Despite the director's general provocativeness during this period, much criticism poured out on the author for his ambiguous portrayal of racism and sexism. Nevertheless, by speaking out on a particular subject, he was trying to reveal universal truths about human nature.
By abandoning conventional storytelling techniques, Lars von Trier proved that the mere label of "dog" could evoke the same emotions as a real animal, provided there are good actors and first-rate dramaturgy.
The Depression period ("Antichrist", "Melancholia", "Nymphomaniac Vol. I-II", "The House That Jack Built")
The following four films are set in modern times when the director was diagnosed with clinical depression. While trying to cope with his illness, Trier simultaneously guided his characters and us, the audience, through the suffering.
Since then, every film by Trier has stood out for the unsettling diagnoses of his protagonists. Kirsten Dunst's character still has the same clinical depression in "Melancholia" (2011). The heroine of "Nymphomaniac" (2013) suffers from an irresistible sexual attraction. In "The House That Jack Built" (2018), Jack suffers from obsessive-compulsive disorder.
This phase of the director's work combines all of his previous experiences, and in these films, the hand-held camera is juxtaposed with a sterile image that looks more like video art than film.
Strange as it may seem, the depression has opened the way to any experiments: paintings, chronicles, drawings, and even animation began to appear in the Danish director's cinematography - and Lars von Trier found the use for everything.
Struggling with predictability
Since the founding of Dogme 95, Lars von Trier has made it his mission to destroy viewer stereotypes. So he declared war on dramaturgy, calling it predictable. That's why one of the most striking features of Trier's films is their shocking denouements, which are particularly striking against a background of the unhurried narrative.
Lars von Trier's style is unbearable - he's so good at pulling viewers out of their comfort zone. It makes you want to close your eyes and run away, but that's not all.
With unprecedented boldness, the director works with different genres, alternately giving the drama than the musical. In his filmography, you'll find what many would consider pornography, but none of them unfolds on the screen according to the accepted canons. Instead, within one genre or another, Trier either tells an unorthodox story or resorts to an aggressive style, creating a cultural symbiosis.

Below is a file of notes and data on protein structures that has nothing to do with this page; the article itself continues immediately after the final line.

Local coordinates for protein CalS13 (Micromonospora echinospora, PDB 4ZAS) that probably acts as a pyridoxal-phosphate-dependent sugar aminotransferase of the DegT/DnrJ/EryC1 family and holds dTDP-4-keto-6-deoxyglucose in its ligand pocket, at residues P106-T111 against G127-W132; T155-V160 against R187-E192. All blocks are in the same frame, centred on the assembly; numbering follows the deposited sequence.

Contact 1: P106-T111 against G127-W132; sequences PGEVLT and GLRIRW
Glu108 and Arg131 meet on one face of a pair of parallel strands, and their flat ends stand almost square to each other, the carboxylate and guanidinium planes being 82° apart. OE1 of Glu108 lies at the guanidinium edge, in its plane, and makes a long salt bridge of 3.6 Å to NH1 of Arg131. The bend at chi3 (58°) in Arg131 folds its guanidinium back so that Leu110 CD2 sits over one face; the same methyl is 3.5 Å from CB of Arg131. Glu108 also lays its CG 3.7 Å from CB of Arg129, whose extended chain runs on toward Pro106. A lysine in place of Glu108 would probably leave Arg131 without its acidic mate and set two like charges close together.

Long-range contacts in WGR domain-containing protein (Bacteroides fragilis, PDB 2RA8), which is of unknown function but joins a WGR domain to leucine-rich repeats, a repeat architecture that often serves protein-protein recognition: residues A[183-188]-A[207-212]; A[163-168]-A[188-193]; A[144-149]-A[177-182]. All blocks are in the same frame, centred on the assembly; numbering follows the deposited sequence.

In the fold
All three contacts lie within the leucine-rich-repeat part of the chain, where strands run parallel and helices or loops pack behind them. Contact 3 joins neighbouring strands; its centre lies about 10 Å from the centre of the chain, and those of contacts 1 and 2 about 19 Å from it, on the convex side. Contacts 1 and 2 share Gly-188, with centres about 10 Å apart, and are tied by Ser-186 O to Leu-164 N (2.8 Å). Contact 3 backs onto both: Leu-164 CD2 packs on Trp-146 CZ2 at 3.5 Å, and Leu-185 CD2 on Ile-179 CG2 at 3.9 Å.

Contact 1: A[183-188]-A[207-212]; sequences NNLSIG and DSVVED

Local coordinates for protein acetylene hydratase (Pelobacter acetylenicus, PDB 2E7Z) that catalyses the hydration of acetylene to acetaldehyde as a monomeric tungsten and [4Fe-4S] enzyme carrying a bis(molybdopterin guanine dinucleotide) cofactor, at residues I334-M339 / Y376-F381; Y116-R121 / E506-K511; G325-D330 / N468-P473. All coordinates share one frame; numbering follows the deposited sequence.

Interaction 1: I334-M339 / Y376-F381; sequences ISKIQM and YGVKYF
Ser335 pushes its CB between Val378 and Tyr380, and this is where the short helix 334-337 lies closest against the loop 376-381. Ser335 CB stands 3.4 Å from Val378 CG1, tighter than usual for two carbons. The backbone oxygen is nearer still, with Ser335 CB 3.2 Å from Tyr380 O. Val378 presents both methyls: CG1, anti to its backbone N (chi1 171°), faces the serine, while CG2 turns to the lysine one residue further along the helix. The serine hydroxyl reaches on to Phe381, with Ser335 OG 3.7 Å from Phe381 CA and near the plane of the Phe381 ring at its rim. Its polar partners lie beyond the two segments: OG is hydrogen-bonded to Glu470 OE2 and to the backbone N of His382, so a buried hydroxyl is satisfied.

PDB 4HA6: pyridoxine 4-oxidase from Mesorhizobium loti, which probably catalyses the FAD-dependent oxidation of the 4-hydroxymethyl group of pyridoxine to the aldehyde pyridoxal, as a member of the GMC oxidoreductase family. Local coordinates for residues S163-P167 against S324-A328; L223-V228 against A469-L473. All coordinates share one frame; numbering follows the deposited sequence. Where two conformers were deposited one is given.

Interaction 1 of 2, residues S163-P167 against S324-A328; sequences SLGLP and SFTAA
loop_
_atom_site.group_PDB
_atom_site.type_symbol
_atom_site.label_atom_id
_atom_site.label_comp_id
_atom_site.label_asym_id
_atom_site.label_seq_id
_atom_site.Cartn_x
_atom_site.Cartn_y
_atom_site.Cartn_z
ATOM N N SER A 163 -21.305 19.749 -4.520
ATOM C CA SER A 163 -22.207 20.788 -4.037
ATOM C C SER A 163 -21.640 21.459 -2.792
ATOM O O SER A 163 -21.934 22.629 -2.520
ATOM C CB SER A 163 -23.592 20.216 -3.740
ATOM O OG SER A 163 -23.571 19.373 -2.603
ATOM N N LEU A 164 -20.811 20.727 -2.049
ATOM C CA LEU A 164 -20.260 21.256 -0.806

How does a bloody thriller about a serial killer get footage from a harmless cartoon? Trier slowly leads us into a state of mild insanity, allowing us to feel the despair of the film heroes to the maximum extent. These fragmented visuals and chaotic plot make us close to the mental instability of the characters - so we are willing to empathize even with the killer.
However, if you're wondering where Lars von Trier came from, you should turn to the classics. The most significant number of times, the Danish director referred to Tarkovsky, scrupulously repeating his most cinematic shots.
One can also see the influence of the great Ingmar Bergman, from whom the young director soon disowned without finding recognition from his idol.
A third important reference point for Lars von Trier has always been his compatriot Carl Theodor Dreyer. At the start of his career, Trier had a chance to work with Henning Bendtsen, the cameraman who shot all of Dreyer's most iconic films.
Lars von Trier was, and still is, the chief provocateur and manipulator of modern cinema. Nevertheless, he desperately escapes the typical image of a classic director, many of whom have been stuck in their style for a long time. With each film and era, you can see, if not a revolution, an evolution in the Danish director's creative approach. He is not afraid to experiment and does not neglect cinematic methods to take the viewer out of balance. Art must evoke emotion, even if it is uncomfortable; otherwise, what is it for?